18 18 ALLOWABLE FUNDING CATEGORIES  Planning  Training  Exercises  Equipment  Organization – including personnel costs  Management and Administration  Construction – in selected programs

19 19 ALLOWABLE EQUIPMENT CATEGORIES  Personal Protective Equipment (PPE)  Detection Equipment  Decontamination Equipment  Interoperable Communications Equipment  Terrorism Incident Prevention Equipment  Explosive Device Mitigation and Remediation Equipment  Physical Security Enhancement Equipment  Medical Supplies/Pharmaceuticals  CBRNE Logistical Support Equipment  CBRNE Incident Response Vehicles/ Aircraft/Watercraft  CBRNE Search & Rescue Equipment  CBRNE Reference Materials  Agricultural Terrorism Prevention, Response & Mitigation  Cyber Security  Intervention Equipment  Citizen Corps specific equipment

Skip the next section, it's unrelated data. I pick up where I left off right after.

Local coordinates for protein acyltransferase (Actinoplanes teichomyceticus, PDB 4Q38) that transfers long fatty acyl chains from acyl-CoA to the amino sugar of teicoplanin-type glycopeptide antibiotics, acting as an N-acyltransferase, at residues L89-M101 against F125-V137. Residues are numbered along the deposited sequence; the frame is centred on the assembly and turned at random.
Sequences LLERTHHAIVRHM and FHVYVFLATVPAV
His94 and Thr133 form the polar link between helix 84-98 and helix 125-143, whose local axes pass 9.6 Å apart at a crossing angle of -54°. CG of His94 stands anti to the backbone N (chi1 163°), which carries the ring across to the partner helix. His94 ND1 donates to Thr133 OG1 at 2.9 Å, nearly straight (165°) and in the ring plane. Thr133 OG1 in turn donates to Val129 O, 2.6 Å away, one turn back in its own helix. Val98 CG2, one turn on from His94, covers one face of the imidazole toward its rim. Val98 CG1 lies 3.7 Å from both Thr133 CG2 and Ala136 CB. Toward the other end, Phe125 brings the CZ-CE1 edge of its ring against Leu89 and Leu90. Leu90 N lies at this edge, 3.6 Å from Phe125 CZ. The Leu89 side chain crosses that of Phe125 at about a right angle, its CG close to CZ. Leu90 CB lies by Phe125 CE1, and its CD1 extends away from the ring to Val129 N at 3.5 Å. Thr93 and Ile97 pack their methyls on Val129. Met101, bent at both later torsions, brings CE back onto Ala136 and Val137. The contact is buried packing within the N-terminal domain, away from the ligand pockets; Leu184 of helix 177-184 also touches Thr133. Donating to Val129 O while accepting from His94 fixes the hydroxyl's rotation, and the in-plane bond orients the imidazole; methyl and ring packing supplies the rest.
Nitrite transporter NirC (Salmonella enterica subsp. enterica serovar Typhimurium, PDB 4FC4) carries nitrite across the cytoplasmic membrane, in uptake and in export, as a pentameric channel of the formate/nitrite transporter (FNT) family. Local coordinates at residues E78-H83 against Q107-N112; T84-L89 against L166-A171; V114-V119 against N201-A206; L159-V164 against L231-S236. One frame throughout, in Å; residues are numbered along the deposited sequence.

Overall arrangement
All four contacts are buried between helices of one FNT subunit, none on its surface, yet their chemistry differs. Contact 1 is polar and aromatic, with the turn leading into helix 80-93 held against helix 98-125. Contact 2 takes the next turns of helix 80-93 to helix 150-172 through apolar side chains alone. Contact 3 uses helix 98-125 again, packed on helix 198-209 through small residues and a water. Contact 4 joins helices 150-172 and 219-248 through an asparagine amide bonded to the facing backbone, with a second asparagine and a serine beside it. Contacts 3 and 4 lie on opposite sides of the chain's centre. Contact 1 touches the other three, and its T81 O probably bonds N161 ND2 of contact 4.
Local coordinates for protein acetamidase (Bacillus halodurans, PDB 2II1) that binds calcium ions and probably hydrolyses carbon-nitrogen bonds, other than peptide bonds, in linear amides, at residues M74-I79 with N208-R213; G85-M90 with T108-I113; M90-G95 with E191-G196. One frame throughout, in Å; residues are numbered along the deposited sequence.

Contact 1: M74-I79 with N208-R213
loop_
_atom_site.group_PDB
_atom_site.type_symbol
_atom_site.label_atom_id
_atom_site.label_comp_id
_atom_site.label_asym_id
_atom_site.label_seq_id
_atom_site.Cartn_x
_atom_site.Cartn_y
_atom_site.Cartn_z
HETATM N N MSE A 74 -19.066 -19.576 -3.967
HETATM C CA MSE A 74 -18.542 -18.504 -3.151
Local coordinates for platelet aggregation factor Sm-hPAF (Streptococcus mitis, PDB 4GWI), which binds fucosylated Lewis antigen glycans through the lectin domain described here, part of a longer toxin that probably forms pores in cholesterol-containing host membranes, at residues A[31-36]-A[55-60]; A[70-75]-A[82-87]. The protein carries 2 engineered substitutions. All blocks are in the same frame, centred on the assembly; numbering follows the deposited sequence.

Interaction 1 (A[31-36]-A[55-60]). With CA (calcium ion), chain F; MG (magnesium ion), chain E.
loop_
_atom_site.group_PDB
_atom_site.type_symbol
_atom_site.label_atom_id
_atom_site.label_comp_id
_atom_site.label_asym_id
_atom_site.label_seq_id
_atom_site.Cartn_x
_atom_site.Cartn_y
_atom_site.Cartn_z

20 20 WHAT COLLEGES/UNIVERSITIES NEED TO DO Develop relationship with SAA, State EMA or UASI Read program guidance and application kits for grant programs at and to become familiar with program eligibility, program requirements and allowable expenditures Determine your needs or capabilities in relation to the various grant programs

21 21 AVAILABLE RESOURCES  Centralized Scheduling & Information Desk (CSID) Help Line  or  Monday – Friday: 8 am – 6 pm (EST)  Grant Programs Directorate  FEMA Call Center: or  FEMA Grants Web Page   FEMA AFG Web Page   Responder Knowledge Base – Authorized Equipment List 

22 22 Contact Information C. Gary Rogers Senior Policy Advisor Grant Programs Directorate DHS/FEMA